While there has been much progress in the US in protecting patients from acquiring infections in hospitals and other health care settings, more effort is required, especially to tackle superbugs – bacteria that are resistant to antibiotics.

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The CDC say clinicians should be aware of patterns of antibiotic resistance in their particular settings, and they should follow the recommendations for preventing health care-associated infection.

This was the message the Centers for Disease Control and Prevention (CDC) put out this week in a new report that urges all health care providers to use a combination of infection control measures to better protect patients.

CDC Director Dr. Tom Frieden says too many patients are picking up dangerous infections in health care settings. He adds:

“Doctors and health care facilities have the power to protect patients – no one should get sick while trying to get well.”

The message concerns patients who are at risk of infection by serious antibiotic-resistant bacteria while they are receiving health care for other conditions. The superbugs are so dangerous that they can lead to sepsis or death.

In the new report, the CDC list six of the most deadly antibiotic-resistant bacteria that they identify as urgent or serious threats. These are responsible for 1 in 7 catheter- and surgery-related HAIs, and 1 in 4 infections in long-term acute care hospitals where very sick patients tend to stay on average over 25 days.

Clostridium difficile, a type of bacteria that is responsible for most hospital infections, is not among the six because it is not resistant to antibiotics. However, it is still a threat because when patients are treated for it with antibiotics, the side effect can be deadly diarrhea.

The new report notes that C. difficile caused nearly 0.5 million infections in the US in 2011, and that efforts to decrease hospital-acquired infections with the bacterium caused numbers to fall by 8% during 2011-2014.

The six antibiotic-resistant bacteria that present urgent or serious threats are: Carbapenem-resistant Enterobacteriaceae (CRE); Methicillin-resistant Staphylococcus aureus (MRSA); ESBL-producing Enterobacteriaceae (extended-spectrum β-lactamases); Vancomycin-resistant Enterococcus (VRE); Multidrug-resistant Pseudomonas aeruginosa; and Multidrug-resistant Acinetobacter.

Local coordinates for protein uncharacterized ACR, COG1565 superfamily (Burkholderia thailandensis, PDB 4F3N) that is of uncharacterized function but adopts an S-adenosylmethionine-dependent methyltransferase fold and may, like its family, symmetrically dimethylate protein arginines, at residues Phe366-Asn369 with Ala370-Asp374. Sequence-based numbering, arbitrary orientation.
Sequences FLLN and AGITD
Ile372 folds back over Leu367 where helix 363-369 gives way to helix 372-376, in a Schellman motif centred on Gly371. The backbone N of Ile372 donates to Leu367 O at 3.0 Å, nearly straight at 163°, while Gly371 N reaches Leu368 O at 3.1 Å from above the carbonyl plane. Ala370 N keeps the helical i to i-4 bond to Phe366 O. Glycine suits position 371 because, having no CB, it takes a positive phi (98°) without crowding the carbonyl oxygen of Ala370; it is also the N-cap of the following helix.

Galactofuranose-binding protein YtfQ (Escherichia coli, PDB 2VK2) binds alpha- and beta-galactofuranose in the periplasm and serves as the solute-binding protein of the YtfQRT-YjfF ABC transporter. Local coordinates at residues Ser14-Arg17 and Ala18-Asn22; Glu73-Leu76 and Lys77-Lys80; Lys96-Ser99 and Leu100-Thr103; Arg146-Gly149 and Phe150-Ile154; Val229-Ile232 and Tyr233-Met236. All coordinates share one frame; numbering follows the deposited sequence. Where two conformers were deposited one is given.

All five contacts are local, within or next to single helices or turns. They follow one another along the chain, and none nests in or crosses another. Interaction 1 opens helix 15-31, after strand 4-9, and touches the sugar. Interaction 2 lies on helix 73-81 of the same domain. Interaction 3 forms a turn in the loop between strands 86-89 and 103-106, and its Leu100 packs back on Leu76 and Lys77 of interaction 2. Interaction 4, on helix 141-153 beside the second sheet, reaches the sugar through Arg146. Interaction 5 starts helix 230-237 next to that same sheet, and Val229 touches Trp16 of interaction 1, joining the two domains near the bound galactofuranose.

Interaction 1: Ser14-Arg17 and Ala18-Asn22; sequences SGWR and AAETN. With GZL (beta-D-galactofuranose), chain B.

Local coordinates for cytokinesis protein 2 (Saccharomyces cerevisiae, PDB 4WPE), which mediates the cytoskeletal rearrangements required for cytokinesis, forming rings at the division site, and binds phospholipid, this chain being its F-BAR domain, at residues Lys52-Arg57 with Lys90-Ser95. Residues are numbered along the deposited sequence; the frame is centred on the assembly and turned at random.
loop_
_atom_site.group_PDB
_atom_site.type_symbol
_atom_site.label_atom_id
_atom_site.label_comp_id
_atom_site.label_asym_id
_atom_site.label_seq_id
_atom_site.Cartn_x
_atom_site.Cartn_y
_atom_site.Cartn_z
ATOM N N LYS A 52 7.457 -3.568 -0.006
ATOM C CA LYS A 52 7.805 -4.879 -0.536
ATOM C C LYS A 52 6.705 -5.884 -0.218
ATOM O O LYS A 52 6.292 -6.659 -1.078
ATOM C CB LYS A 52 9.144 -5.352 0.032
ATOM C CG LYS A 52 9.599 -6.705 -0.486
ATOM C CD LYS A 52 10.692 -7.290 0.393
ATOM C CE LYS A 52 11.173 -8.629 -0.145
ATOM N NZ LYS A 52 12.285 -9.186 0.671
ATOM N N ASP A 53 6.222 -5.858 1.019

The CDC say progress is being made in tackling the drug-resistant superbugs. Their report notes that over 2008-2014, acute care hospitals have halved central line-associated bloodstream infections (CLABSIs) and decreased surgical site infections (SSIs) of 10 procedures the CDC has been tracking by 17%.

However, there has been no change during 2009-2014 in overall catheter-associated urinary tract infections (CAUTIs), although there has been some in non-ICU settings, and in the latter part of the period, there are signs of some progress in all settings, with much of it occurring toward the end of 2014.

The CDC urge all doctors, nurses, hospital managers, state and local authorities to continue the fight against HAIs. They recommend health care professionals focus on three goals in particular: prevent infection spreading between patients; prevent infection arising from surgery and catheter use; and be judicious in dispensing and using antibiotics.

The CDC have published an infographic that summarizes how to protect patients from antibiotic-resistant infections.

If necessary, patients should be isolated to prevent infection spread, they say. Clinicians should also be aware of patterns of antibiotic resistance in their particular settings, and they should follow the recommendations for preventing infection that can arise after surgery or from insertion of catheters and central lines, and correct prescribing of antibiotics.

Congress recently appropriated $160 million in new funding for the CDC to implement a national action plan for fighting antibiotic-resistant bacteria. The funding should allow the federal body to speed up outbreak detection and prevention, improve tracking of resistant infections and mechanisms, support new research and improve stewardship of antibiotics.

Meanwhile, Medical News Today recently learned that tearing down their cell walls could be an effective way to deal with superbugs.